And then I glanced down at my feet and noticed dozens of rocks covered in writing – various German words scrawled across white rocks in black permanent marker. If I had to guess, I would have said a group of German students came here on a class trip and left these rocks behind; their small offering lined along the railroad tracks. On one rock, I noticed the word “Freiheit” (freedom), on another “Klarheit” (clarity). I read German word after German word and then noticed one in English. Written in small black letters were the words, "I’m so sorry”. For whatever reason, it touched me like nothing else and, silently, I began to cry. And the weirdest part of all is that nothing else I saw that day moved me as much as that one little rock on the tracks.
Saturday, August 20, 2011
why do i love it?
2) it has the coziest cottage of a cafe that you’ll wish was your own home. kayla goes there, like, every day. we once sat and talked there for 5 hours.
3) the town square is one of the most charming i’ve ever seen (even after a rainstorm).
Friday, August 19, 2011
on days like this, there’s nowhere in the world i’d rather be.
1) my favorite train ride in the world
2, 3) view from the mozart bridge
4, 5) the festung (fortress) – please don’t call it a castle!
6) sound of music everywhere
7) mozartplatz, me and kayla
Tuesday, August 16, 2011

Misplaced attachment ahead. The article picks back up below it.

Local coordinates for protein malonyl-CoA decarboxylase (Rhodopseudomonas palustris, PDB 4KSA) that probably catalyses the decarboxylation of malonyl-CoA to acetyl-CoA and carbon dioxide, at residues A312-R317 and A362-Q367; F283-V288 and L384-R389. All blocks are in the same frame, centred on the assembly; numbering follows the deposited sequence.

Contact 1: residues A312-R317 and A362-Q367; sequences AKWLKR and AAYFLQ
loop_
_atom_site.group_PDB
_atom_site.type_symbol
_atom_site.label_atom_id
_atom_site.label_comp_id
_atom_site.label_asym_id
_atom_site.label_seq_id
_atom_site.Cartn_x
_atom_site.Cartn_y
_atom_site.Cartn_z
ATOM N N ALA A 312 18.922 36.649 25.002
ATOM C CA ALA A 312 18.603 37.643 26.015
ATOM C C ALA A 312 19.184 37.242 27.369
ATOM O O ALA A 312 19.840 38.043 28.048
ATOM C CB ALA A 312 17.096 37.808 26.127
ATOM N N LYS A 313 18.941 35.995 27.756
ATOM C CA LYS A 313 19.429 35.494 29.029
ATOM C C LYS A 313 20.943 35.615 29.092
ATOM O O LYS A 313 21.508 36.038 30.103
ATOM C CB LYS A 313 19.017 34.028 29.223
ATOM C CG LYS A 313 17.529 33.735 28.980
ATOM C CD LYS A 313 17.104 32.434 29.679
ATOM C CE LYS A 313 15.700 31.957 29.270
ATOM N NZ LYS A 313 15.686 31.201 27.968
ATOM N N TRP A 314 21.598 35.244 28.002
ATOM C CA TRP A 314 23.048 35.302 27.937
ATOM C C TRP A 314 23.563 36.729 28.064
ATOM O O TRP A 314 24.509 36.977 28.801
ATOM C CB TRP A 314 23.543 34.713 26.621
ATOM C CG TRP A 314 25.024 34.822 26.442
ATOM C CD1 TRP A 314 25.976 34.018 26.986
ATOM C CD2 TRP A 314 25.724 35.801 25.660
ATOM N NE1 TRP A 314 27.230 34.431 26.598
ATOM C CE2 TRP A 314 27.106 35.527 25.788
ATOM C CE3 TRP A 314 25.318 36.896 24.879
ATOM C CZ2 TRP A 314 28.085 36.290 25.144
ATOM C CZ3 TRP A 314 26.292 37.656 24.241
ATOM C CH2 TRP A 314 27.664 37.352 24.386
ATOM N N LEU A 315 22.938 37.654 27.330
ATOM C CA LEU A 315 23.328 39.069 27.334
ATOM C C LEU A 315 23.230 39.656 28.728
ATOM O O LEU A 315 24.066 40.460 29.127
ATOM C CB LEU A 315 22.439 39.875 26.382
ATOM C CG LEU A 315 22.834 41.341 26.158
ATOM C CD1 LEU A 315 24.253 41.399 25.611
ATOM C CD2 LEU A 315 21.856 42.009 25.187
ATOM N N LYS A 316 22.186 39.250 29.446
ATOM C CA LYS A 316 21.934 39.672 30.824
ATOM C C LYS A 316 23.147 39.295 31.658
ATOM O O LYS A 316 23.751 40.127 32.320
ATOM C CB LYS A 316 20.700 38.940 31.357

right, so - like cookies, milkshakes are nearly impossible to find in europe. half the time, the menu will say “chocolate milkshake” and when you order it, you find that it’s milk mixed with chocolate powder…also known as chocolate milk. i stopped wasting money on these a long time ago, but it occurred to me in krakow that poland might be the one country to solve this milkshake mystery. i happen to know that the milkshake was invented in chicago (don’t ask why or how i know this) and since chicago is basically poland (after warsaw, the city with the most polish inhabitants in THE WORLD is chicago), i took a chance, ordered a strawberry milkshake, tasted it and exclaimed, “they’ve done it! the poles have done it!”
then, about 5 hours later, i decided i hadn’t consumed enough dairy for the day and ordered a soft serve ice cream cone from a street vendor. hate to break it to you, krakow, but…. stick to milkshakes. ice cream cones (softserve, at least) are not your forte. being an insanely charming city, on the other hand, is.